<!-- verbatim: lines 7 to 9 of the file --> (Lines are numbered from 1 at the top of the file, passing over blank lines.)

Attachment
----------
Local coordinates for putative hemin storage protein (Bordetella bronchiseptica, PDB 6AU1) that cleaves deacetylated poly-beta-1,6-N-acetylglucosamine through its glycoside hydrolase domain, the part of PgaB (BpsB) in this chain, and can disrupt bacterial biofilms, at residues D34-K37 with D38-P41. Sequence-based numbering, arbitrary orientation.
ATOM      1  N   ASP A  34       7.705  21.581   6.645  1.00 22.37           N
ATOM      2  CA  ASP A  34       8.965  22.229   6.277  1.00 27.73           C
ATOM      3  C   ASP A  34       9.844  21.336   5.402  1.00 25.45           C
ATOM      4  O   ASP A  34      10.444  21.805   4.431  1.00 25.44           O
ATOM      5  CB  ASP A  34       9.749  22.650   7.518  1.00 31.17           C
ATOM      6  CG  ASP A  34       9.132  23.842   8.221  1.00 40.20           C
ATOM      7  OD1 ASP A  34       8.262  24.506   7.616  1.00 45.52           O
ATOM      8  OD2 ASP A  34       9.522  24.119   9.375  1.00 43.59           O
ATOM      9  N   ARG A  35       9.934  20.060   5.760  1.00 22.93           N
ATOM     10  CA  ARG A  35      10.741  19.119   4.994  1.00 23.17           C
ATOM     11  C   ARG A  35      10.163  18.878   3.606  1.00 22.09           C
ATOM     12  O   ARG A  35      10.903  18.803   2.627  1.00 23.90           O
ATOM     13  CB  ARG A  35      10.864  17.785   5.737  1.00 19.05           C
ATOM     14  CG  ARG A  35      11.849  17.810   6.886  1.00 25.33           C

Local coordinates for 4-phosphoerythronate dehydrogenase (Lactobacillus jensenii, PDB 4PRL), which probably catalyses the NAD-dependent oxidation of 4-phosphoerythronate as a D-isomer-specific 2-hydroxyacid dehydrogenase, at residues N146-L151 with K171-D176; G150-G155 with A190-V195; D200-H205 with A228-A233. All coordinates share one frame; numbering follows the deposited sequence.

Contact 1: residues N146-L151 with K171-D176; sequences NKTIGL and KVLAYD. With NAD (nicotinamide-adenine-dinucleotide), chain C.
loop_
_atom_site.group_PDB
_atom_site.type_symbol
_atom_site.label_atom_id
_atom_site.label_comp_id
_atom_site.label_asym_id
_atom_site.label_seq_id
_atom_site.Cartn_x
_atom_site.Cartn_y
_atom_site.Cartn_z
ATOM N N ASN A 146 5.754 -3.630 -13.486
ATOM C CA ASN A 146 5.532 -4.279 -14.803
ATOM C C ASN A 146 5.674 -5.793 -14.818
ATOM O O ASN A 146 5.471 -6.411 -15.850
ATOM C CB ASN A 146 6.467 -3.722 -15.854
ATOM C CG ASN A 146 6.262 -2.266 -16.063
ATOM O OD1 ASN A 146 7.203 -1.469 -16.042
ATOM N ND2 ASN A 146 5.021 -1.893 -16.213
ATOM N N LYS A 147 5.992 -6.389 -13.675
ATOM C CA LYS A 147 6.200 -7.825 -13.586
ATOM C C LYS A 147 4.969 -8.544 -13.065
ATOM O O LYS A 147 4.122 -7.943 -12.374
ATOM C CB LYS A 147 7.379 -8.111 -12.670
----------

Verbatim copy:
ATOM      6  CG  ASP A  34       9.132  23.842   8.221  1.00 40.20           C
ATOM      7  OD1 ASP A  34       8.262  24.506   7.616  1.00 45.52           O
ATOM      8  OD2 ASP A  34       9.522  24.119   9.375  1.00 43.59           O